I recently reacquainted myself with the work of Robert Cialdini, Professor of Psychology and Marketing, Arizona State University. He has spent 30 years studying the ways people are influenced and has identified six key principles of persuasion.
Cialdini believes that most people can’t explain why they made a particular decision. But once you can understand the underlying factors your ability to influence decisions and get more positive responses can really have a large impact on the effectiveness of your sales and marketing activities. It also can have real value when coaching others.
The six principles are:
- Reciprocation: At a basic level when you do something for someone else they will feel indebted. For marketers, Cialdini says: “The implication is you have to go first. Give something...". There's a logic behind when in a restaurant you often will be given a chocolate or biscuit when presented with the bill - they are effectively prompting reciprocation at the point of the meal where tipping is encouraged!
- Social Proof: “Laugh tracks on comedy shows exist for this very reason,” Cialdini says. Whilst often annoying (especially if patently not funny!) they do impact viewers impression of what they are watching. A number of studies have shown this factor in play in social media. Sharing and liking products and services has a significant impact on purchase intention for both the 'liker' and their followers.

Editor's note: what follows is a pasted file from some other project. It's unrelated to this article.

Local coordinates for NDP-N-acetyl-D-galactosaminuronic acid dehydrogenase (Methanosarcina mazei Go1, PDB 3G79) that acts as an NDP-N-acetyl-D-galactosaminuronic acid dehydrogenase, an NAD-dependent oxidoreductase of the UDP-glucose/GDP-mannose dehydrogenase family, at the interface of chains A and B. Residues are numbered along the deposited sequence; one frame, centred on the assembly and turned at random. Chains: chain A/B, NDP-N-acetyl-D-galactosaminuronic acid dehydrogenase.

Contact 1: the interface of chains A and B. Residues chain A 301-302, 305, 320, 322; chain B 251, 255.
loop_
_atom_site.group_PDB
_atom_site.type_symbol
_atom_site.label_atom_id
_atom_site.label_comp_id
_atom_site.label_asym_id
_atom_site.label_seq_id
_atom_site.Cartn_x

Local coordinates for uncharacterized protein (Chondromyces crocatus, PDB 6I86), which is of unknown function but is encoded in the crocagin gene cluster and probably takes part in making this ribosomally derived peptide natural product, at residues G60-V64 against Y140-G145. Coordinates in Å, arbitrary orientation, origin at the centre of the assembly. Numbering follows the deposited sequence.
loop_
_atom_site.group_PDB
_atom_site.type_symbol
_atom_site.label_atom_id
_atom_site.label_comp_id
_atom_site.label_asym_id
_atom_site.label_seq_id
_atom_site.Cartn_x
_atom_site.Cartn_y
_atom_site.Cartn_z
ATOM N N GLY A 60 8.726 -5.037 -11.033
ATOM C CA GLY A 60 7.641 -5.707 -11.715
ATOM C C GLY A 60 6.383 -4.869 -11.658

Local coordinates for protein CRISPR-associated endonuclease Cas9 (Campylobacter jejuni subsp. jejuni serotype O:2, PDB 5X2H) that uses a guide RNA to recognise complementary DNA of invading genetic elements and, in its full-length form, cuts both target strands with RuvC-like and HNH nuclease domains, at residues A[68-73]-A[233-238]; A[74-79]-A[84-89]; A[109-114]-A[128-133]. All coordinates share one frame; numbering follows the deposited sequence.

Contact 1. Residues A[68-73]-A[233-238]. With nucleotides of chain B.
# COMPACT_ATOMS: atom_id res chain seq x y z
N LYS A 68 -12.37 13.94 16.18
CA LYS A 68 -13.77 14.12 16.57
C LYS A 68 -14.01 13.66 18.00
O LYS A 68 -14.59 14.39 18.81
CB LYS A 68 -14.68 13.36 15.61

- Commitment & Consistency: People generally like to stay true to their word, or their actions. If we agree to a course of action or proposition - either in action or words - we're likely to follow through. For sales people getting potential customers to make a series of small "yeses" as part of the sales process leverages this principle so as to get the desired end outcome.
- Likability: There is no doubt that we prefer working with people we like and this can play a valuable role in a sales and marketing context. Cialdini's research indicates that in fact being physically attractive, or similar in some way to the person selling to you, impacts our decision process. The challenge for marketers is to how best to position and market products so they connect with their target audience's values and preferences - making what they sell attractive and connected is key.
- Authority. We all remember the ads with the faux laboratory. White coats on every actor! What the marketer is trying to do is ascribe some authority on their product. It may work (for some) but I think the authority needs to be genuine. The question is how best to utilise authority and legitimacy in the context of the product, and the proof points customers need to help them buy. In many markets generating real reviews and testimonials from legitimate, recognised authorities can help persuade prospects to respond or make purchases.
- Scarcity sells: "Only 10 left", " Offer end June 30". FOMO i.e. fear of missing out, has become even more prevalent since Cialdini undertook his seminal research. We appear to be wired to being more concerned about losing something (we didn't have) than gaining it. One way to create scarcity is to be genuinely unique - to have a point of difference. Click here to read more about the one question you need to be able to answer.
So when next crafting a marketing campaign or sales strategy think about how you can best apply some of Cialdini's principles to impact persuasion.
by James Atkins, Vantage Strategy & Marketing
This article is linked to James' Google+ profile
I recently reacquainted myself with the work of Robert Cialdini, Professor of Psychology and Marketing, Arizona State University. He has spent 30 years studying the ways people are influenced and has identified six key principles of persuasion. ..